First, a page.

Choose search terms that you expect to find in written documents about your topic.
If you're looking for secondary sources (journal articles, books), use the language you would expect to find in a scholarly publication. If you're looking for primary sources, consider the language of the time and people you are researching and reflect that in your search terms.
Here are some ideas to consider:
Once you have found a few sources on your topic, take note of the language that is being used.
If your topic is a political or social issue, do individuals on opposing sides use different terms? For example, pro-life versus pro-choice versus anti-choice.
Find information more effectively and efficiently by using these strategies. All of these strategies work in Tripod, and most work in search engines and databases as well. Please don't hesitate to ask a librarian for help, whether you're finding too little or too much on your topic.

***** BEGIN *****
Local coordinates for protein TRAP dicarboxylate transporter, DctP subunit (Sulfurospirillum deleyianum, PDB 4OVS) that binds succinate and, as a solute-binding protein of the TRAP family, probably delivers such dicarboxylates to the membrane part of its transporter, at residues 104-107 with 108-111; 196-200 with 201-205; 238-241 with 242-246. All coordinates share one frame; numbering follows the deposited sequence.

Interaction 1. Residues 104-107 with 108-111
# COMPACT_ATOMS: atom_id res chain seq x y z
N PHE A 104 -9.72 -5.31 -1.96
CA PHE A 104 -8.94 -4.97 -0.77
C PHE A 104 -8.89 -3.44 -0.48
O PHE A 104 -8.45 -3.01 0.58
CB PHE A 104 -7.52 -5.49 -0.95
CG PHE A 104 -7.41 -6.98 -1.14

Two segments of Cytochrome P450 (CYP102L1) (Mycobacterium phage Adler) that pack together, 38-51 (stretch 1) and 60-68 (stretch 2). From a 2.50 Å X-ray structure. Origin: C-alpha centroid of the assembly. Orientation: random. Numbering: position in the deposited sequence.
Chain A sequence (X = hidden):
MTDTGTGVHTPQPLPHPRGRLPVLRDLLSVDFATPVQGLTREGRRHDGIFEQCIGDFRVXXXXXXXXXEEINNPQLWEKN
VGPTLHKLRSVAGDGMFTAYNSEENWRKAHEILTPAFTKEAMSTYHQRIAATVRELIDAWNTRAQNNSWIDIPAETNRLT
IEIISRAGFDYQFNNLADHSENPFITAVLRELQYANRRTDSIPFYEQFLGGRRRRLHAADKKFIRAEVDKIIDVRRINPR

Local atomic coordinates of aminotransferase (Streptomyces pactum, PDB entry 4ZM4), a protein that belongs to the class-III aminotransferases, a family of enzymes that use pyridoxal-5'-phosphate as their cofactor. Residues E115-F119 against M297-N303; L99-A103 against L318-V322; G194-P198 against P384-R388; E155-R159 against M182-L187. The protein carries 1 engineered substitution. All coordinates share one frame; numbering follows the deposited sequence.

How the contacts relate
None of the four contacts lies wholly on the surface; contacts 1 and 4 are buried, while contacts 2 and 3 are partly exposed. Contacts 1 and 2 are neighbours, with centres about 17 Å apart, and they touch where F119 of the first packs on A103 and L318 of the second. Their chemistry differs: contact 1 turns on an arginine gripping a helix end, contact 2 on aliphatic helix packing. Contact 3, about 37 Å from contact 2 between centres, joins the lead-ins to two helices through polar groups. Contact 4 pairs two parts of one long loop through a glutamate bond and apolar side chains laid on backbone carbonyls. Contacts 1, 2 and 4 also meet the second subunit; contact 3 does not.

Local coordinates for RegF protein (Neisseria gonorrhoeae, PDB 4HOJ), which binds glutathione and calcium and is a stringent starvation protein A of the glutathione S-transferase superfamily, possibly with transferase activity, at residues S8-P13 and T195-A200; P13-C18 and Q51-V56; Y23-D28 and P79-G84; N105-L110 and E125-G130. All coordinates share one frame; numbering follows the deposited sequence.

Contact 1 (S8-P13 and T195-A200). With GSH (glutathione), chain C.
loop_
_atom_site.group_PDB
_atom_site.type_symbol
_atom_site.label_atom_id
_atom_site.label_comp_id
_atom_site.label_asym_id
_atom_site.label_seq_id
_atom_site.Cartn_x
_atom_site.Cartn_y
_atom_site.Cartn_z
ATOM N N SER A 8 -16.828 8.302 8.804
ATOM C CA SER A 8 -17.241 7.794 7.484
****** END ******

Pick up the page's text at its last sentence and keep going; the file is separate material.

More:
Use this strategy when researching concepts that are phrases (e.g. Manifest Destiny or French Revolution), or when searching for a specific book or article (i.e. where you already know the exact title - e.g. Peasants Into Frenchmen).
Save time by searching for multiple synonyms at once. This is sometimes called "nested searching" or "set searching."
Truncation and Wildcards:
Most catalogs and databases enable users to search variations of keywords by using truncation (*) or wildcard (e.g., ?, $, !) symbols. Consider using wildcard searching when there are multiple spellings of a word (e.g. globalization and the British spelling globalisation).
Putting it all together:
Try combining these search strategies to improve your search results.
Example: "civil war" AND (physician* OR doctor*) AND (wom?n OR female)